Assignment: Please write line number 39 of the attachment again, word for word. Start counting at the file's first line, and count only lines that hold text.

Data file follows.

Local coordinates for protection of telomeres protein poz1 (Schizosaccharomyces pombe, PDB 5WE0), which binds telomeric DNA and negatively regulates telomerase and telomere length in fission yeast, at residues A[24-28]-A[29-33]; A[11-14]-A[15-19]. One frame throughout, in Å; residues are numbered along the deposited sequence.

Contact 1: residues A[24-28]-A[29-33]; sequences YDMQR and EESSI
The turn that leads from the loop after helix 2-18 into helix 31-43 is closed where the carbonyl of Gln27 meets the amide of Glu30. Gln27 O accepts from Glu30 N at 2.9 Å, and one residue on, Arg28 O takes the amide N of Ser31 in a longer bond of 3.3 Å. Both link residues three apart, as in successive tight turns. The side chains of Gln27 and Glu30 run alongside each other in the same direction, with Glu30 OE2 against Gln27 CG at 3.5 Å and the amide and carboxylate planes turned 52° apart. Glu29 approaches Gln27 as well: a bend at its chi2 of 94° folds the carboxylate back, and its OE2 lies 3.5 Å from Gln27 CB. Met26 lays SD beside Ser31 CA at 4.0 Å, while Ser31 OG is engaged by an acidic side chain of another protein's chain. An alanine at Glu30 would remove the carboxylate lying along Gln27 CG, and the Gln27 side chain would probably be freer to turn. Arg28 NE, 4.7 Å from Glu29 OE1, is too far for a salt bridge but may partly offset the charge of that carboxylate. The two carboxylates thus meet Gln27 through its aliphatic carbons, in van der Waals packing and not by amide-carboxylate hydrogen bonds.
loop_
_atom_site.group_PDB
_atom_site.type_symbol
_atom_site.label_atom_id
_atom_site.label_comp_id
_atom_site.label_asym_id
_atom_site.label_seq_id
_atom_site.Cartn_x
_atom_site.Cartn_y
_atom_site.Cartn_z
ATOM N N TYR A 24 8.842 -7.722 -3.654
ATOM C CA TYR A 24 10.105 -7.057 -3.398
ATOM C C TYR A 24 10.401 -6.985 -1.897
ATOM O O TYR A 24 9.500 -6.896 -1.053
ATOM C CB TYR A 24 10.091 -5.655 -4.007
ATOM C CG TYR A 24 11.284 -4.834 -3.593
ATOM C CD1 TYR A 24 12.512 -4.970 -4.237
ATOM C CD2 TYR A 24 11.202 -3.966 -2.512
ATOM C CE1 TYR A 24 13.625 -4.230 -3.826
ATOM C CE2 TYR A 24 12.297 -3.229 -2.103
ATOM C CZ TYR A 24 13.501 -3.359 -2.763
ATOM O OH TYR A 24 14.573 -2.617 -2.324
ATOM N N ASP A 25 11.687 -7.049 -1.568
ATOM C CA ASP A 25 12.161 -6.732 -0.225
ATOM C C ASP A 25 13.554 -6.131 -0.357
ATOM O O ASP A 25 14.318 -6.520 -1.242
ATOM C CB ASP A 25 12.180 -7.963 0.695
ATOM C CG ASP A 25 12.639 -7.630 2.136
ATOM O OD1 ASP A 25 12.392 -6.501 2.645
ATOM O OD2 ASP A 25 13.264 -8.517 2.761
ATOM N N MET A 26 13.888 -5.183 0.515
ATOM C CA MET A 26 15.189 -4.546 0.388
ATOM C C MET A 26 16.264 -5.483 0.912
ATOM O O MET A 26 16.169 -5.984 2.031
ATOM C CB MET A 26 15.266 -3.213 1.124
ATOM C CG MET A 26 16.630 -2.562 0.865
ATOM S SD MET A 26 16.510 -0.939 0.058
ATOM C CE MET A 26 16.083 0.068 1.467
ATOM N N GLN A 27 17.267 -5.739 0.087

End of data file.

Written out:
ATOM C CG MET A 26 16.630 -2.562 0.865